At the top of the beanstalk, beyond the clouds, was a great stone castle. In the castle lived a giant. Jack, excited and afraid, crept in and looked around him in awe at the plush furnishings and the Laurence Llewellyn-Bowen brand wallpaper.
Then he heard a fearsome sound.
‘Fee Fi Fo Fum!’ boomed the giant. ‘I smell the blood of an Englishman!’
‘Technically speaking, I’m from Euro-Region 3A’, replied Jack. ‘England is not actually recognised as a country by the European Union.’
The giant, who read the Daily Telegraph, was enraged by this information.
‘I’ll bite your bloody legs off!’ he bellowed. And he rose from his seat by the Corgi-approved, A-rated, energy-efficient gas boiler and began to pursue Jack down the gentle slope which building regulations had required him to replace his spiral staircase with.
‘I come here for a bit of peace and quiet!’ roared the giant, as he pursued Jack. ‘It’s bad enough having these bloody socialists on your back complaining about second-home ownership, without trespassers as well. I’m going to put you in the Aga. I’ve got a Nigella recipe which would be perfect.’
But Jack was nimble and quick, and before the giant could see what was happening he had doubled back and made for the top of the beanstalk.
‘Come back here!’ roared the giant.
‘Not likely!’ shouted Jack. And he ran on through the giant’s garden, which had been so expertly tended by a low-waged Polish gardener that nothing was out of place at all.
Then, just as Jack was about to leap onto the beanstalk and climb down, he spotted the giant’s golden goose, grazing on the genetically-modified leaves. Quick as a Top Gear presenter in a jet-powered car, he grabbed the goose, tucked it under his arm and began to climb down towards home.
‘Give that back!’ bellowed the enraged giant. ‘That cost a bomb at the farmers’ market! It’s a local breed! Do I look like I’m made of money?’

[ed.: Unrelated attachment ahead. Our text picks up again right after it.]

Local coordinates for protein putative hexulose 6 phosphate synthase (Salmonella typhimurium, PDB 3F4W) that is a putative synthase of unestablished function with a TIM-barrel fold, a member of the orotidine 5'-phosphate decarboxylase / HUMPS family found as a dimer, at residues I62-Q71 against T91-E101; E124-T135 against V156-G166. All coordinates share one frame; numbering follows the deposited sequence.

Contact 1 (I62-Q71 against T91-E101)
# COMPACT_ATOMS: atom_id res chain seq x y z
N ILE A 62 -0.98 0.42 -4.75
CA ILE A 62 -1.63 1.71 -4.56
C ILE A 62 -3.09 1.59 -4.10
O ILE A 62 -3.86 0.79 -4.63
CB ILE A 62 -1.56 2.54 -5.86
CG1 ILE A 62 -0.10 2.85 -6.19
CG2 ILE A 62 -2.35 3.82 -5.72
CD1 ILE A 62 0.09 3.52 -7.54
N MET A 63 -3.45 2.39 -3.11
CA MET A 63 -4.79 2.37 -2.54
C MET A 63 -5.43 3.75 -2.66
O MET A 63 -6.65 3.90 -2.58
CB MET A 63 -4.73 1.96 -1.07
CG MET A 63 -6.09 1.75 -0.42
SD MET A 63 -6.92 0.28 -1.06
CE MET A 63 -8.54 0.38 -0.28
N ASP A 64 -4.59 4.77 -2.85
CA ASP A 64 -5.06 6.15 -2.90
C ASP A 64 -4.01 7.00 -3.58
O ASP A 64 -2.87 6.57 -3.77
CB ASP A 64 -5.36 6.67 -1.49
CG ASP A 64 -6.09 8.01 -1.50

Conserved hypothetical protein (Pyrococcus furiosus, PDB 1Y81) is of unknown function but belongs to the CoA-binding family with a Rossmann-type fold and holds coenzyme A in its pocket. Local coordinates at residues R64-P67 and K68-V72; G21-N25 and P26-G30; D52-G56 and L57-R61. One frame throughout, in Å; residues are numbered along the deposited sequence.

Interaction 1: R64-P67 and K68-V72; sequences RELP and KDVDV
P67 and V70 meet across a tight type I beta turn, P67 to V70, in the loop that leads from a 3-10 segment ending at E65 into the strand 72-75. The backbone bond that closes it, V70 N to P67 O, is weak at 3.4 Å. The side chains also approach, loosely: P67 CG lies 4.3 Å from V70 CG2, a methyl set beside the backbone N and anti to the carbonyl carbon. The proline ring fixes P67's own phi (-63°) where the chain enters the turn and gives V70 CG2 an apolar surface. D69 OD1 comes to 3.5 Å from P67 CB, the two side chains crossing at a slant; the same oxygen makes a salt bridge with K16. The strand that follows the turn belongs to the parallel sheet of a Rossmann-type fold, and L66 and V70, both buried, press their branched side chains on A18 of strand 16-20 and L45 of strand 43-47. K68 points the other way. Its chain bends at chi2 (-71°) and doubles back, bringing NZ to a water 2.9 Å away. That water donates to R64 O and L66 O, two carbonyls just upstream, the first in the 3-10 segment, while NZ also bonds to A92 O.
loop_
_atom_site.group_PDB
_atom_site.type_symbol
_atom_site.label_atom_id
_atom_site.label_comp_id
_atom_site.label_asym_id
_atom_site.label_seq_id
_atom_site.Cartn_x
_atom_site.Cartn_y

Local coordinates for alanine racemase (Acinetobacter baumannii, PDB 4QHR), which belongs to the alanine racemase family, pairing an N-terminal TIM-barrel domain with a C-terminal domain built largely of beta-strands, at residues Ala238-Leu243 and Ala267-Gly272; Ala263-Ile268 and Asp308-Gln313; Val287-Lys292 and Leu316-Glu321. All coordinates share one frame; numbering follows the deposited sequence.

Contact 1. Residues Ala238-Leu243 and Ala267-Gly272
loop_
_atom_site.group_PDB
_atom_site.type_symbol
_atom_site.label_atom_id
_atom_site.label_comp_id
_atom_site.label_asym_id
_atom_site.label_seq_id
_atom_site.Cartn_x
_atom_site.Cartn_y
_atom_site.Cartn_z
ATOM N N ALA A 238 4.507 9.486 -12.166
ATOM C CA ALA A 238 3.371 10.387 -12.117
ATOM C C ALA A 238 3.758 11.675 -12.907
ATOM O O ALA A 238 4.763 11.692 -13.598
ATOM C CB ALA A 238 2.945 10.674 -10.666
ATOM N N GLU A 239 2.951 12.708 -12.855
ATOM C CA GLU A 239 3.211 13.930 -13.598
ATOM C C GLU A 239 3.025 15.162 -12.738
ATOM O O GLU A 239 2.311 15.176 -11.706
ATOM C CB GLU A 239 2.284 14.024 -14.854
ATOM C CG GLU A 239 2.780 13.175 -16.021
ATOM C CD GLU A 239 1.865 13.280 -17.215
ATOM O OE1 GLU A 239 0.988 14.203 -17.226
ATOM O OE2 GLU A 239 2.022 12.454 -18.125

‘Yes!’ answered Jack, as he retreated.
‘Right!’ screamed the giant. ‘No more Mr Nice Giant!’ And he climbed onto the beanstalk and began to follow Jack down.
At the bottom of the beanstalk, Jack’s mother was waiting for him, anxiously.
‘Quick, hold this,’ panted Jack, passing her the golden goose. ‘And be careful, it’s organic.’
‘I thought it looked expensive’, said his mother, taking it.
Jack grabbed an axe and began to hack at the beanstalk.
‘What are you doing?’ cried his mother. ‘That thing’s sequestering tons of carbon! If we leave it there we can afford to fly to New Zealand twice a year!’ But Jack kept chopping until the beanstalk fell, with a great groaning, smashing, splintering sound – bringing the giant tumbling down with it.
‘That’ll teach you to ignore the issue of affordable rural housing, you fascist!’ he shouted.
‘Terrorist!’ bellowed the giant, as he crashed to the ground, creating a deep crater which would later come in handy as an overflow landfill site for the new houses being built on the floodplain. ‘You should be on an ASBO!’
That night, Jack and his mother sat down to dinner, and ate the most ethically-acceptable omelette they had ever tasted.
‘These golden eggs will make us rich, Jack,’ said his mother, happily. ‘Speciality foods are the name of the game these days. Everything else comes from China. We can flog these down at the deli for a fiver a pop. Those metropolitan foodies would buy a box of toenail clippings if it had “organic” stamped on it.’
‘You’re so right, ma’, said Jack, happily. ‘And with the money we raise, we can buy another cow.’
‘No’, said Jack’s mother. ‘The man from Monsanto was right about one thing: there’s no future in dairy farming. I’m thinking of going into property. I reckon we could flog the old barn for half a million if we called it a “unique rural opportunity”. Then I might see if I can buy up some bits of green belt. It’s only a matter of time before they shred the planning laws.’
‘That sounds great, ma,’ said Jack. ‘Do you think we’ll live happily ever after?’
‘I think we might, son’, said his mother, with a smile. ‘I think we might.’
This article first appeared in the Ecologist December 2006